CHARLESTON — The Charleston Gazette-Mail sued West Virginia University on Monday, claiming the school’s board of governors violated state open meetings law.
Over a 120-day period, the board gathered in executive session in five meetings, discussing COVID-19 and social justice, among other topics. Executive sessions are closed to the public.
As a public university receiving millions of dollars annually in state taxpayer money, WVU’s governing board is subject to West Virginia’s open meetings law, which holds that public agencies generally must meet publicly. The law specifies topics such as litigation or personnel matters that may be discussed privately.
The subjects the university board discussed are not exempted from open meetings law and must be discussed in public, rather than behind closed doors, the newspaper’s lawsuit claims.
During the June 19 board meeting, 14 of the board’s 17 members met in executive session and conducted the substantive portion of the meeting behind closed doors, according to the lawsuit filed in Monongalia County Circuit Court.
“The content of the discussions included the school’s budget, a talk with the athletic director about the ‘outlook for this upcoming season,’ the business college, emergency pay policy, federal Title IX regulations, tuition and fees, capital projects, the coronavirus pandemic and a petition signed by more than 800 people calling WVU ‘systemically anti-black,’” the lawsuit reads.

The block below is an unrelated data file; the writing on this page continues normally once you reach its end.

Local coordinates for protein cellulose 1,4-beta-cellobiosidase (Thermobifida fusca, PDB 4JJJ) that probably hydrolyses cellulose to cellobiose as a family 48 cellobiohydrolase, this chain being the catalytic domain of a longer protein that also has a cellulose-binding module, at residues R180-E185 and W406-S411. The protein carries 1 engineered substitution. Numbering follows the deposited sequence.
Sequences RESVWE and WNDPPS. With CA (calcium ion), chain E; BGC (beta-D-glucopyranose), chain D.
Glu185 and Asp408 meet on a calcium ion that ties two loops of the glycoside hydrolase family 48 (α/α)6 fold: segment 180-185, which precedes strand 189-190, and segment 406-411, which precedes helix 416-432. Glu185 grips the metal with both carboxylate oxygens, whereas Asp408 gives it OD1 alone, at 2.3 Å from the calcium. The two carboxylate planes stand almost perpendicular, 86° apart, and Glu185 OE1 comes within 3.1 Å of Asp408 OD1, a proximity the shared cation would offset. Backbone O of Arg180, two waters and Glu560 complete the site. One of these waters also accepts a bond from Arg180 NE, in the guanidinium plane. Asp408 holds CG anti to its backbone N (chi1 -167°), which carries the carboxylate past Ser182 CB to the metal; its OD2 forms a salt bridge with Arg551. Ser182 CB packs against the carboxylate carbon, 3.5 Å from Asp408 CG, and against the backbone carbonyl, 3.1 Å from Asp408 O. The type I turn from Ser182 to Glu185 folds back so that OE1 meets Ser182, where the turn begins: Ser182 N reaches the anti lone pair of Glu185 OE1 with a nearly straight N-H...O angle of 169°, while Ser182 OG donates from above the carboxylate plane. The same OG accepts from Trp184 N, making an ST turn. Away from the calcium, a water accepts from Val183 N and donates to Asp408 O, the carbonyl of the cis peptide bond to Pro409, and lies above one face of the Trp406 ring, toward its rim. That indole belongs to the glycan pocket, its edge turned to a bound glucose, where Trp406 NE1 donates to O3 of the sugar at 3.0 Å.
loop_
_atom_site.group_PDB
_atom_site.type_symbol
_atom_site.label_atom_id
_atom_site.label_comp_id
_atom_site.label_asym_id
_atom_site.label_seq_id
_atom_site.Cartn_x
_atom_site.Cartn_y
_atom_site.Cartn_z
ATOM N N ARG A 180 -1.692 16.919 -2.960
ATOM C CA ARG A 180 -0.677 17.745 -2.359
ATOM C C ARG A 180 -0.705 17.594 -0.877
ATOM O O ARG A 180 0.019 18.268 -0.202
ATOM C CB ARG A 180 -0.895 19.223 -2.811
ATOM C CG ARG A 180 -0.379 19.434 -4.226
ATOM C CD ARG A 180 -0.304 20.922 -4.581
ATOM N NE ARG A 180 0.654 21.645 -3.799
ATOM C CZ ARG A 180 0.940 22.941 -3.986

After that meeting, board member Elmer Coppoolse said the panel “discussed at some length the expressed concern and demands by the black community on our campus and the protests that we heard loud and clear.”
After the Sept. 18 board meeting, member Marty Becker told the panel the Finance Committee “met this morning and predominantly were in executive session for extensive discussion about the coronavirus and (COVID-19) and its various ramifications on the university and on its financial affairs.”
The university did not respond Tuesday to a request for comment.
The Gazette-Mail alleges that the board of governors violated open meetings law during all five of these meetings.
“The fundamental purpose of the open meeting law is to ensure the right of the public to be fully informed regarding the conduct of governmental business so that they may retain control over the instruments of government created by them,” the lawsuit reads.
The Gazette-Mail claims there is no provision in state law that allows a public agency to meet in closed session to discuss “West Virginia University’s ongoing response to COVID-19.”
The newspaper alleges the board of governors’ violations of the law show “a pattern and practice of ignoring the state’s open meeting laws,” depriving the public of educating themselves on governmental operations — a provision in open meetings law.
Charleston-based DiPiero Simmons McGinley & Bastress is representing the newspaper.
The Gazette-Mail is asking the court to declare that the executive sessions violated the law and order the board to open its meetings to the public when it discusses WVU’s response to COVID-19 and other campus issues.